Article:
There's a show on HGTV called "Get Color" that uses a good technique. The host of the show creates a personalized color wheel, based on your favorite things, to redecorate a room. For example, people who like going to the beach create a personalized color wheel with little boxes of sand, blue shells, brown shells, seaweed, yellow silk petals to represent the sun, coral, and blue glass to represent the water. Then, they pick a dominant color (in this case, for the walls of a room), pick a secondary important color, and one or 2 accent colors. It's a great way to combine colors that naturally occur in nature to create an environment or mood. I think it would work well with fair isle, an afghan, or a multicolor garment, too. Got to www.hgtv.com to find out when it's on in your area.
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Momma78239
Permanent Resident

USA
4859 Posts

Posted - 08/18/2005 :  10:45:07 AM  Show Profile  Visit Momma78239's Homepage  Send Momma78239 a Yahoo! Message Send Momma78239 a Private Message
Another very important issue when it comes to color is that it's personal!

What is dull and boring to one person is calming and gentle to another.

What is garish to one person is colorful and exciting to another.

The MOST important thing about color choices is that the person who will wear/use the finished product is happy with it!

Sure, some color schemes are more jarring than others, but "jarring" is sometimes exactly the effect the designer is going for. My husband loves the Grateful Dead, and his shirt of choice is a VERY colorful and attention-getting tie-dye t-shirt - the brighter and more varied the colors the better! Garish, indeed - but that's what makes him happy!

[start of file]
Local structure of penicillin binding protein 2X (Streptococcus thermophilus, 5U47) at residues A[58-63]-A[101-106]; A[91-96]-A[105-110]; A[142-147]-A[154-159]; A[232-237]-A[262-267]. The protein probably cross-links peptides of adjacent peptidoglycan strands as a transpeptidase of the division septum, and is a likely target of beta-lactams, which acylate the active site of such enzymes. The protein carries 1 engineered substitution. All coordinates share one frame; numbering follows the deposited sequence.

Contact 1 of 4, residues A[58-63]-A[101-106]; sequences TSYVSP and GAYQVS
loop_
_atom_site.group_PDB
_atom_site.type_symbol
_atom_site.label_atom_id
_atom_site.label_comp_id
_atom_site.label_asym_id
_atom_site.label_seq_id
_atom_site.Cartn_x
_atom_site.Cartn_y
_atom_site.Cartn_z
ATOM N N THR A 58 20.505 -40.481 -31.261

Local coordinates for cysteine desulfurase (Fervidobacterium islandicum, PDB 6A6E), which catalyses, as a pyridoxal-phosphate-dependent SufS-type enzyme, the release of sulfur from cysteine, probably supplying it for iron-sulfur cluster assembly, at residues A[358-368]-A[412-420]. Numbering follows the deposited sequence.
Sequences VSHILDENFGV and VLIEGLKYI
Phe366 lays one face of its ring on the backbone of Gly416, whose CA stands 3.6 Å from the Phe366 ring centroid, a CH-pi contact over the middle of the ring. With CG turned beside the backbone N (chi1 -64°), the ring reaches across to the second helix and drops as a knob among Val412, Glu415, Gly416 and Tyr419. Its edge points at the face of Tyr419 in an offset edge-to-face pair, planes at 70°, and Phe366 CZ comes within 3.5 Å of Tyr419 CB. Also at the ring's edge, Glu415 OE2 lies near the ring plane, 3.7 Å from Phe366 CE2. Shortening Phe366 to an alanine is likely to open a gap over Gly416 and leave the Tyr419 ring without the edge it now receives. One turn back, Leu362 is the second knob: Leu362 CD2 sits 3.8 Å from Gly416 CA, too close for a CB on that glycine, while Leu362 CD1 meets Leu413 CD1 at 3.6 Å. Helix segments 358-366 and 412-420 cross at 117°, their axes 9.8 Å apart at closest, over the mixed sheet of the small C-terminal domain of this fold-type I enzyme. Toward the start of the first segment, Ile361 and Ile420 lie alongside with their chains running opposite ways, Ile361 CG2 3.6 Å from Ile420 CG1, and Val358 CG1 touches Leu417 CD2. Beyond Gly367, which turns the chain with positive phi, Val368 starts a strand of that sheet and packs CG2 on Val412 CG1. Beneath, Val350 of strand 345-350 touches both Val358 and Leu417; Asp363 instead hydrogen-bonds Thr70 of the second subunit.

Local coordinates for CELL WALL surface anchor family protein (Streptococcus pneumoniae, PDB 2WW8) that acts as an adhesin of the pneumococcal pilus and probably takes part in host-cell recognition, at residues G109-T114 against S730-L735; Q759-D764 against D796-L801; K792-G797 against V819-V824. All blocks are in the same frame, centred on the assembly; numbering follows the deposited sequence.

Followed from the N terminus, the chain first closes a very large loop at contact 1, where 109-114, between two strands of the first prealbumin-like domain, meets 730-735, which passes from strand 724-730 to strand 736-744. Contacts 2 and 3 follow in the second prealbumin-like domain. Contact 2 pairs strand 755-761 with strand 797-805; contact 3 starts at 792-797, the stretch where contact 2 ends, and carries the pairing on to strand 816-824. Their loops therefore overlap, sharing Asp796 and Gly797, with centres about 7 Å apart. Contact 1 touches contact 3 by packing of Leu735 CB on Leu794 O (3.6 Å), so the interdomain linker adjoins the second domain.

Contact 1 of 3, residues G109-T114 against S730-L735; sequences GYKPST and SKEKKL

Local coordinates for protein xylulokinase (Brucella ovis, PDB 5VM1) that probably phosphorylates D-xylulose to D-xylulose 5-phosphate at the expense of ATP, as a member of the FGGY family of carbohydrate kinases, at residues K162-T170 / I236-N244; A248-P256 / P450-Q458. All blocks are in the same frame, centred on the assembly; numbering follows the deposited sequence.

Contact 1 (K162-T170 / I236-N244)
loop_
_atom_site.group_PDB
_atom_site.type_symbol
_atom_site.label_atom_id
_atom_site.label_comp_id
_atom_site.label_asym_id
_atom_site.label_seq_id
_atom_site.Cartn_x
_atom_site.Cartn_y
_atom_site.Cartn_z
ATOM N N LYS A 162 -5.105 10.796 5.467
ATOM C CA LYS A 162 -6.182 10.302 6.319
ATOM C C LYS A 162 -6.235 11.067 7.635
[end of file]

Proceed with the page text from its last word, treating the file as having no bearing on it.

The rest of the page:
My mother, on the other hand, loves muted colors - mauve, taupe, moss, faded indigo. They make her feel pretty and feminine. So, fore her, I usually go for a refined color scheme.

Choose colors, mass them together, and see if the overall effect is what you like. Use paintings, photos, and nature for guides, if you like, but whatever you do, don't worry! If you truly look at nature, you'll see that god puts together some of the oddest combinations, and yet they work!

-Wendy
And all the women that were wise hearted did spin with their hands, and brought that which they had spun, both of blue, and of purple, and of scarlet, and of fine linen. Exodus 35:25
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AllisonV
Chatty Knitter

246 Posts

Posted - 08/18/2005 :  11:17:28 AM  Show Profile  Visit AllisonV's Homepage Send AllisonV a Private Message
I tend to pick colors that you wouldn't traditionally see together. I think I just like creating new looks. But if I'm ever unsure of something, whether it be knitting related or not, I check with my girls. Good girlfriends will always be honest, and it hurts less hearing that your yarn choices look horrific from someone you adore.
"If you can't make it good, make it BIG; If you can't make it big, make it RED," is a often used (art) term in my house. It might apply to knitting as well as art...

Everything has beauty, but not everyone sees it. -Confucius
Blog: www.simplysockyarn.typepad.com
Website: www.simplysockyarn.com
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lamchop04@go.com


Posts

Posted - 08/18/2005 :  1:15:22 PM  Show Profile Send lamchop04@go.com a Private Message


Try the colors you see in nature. It always works for me. for instance, look at the colors inside a Zinnia, or the colors of the fushia with its stamens.

Perhaps the colors in a stormy sky, purples and dark blues.

Perhaps sea shells. Pinks, yellows, oranges.

Perhaps fall leaves. Perhaps a goldfinch.

Perhaps those weeds that you like to get rid of? Look closely at its colors.

It works in nature and will work for you!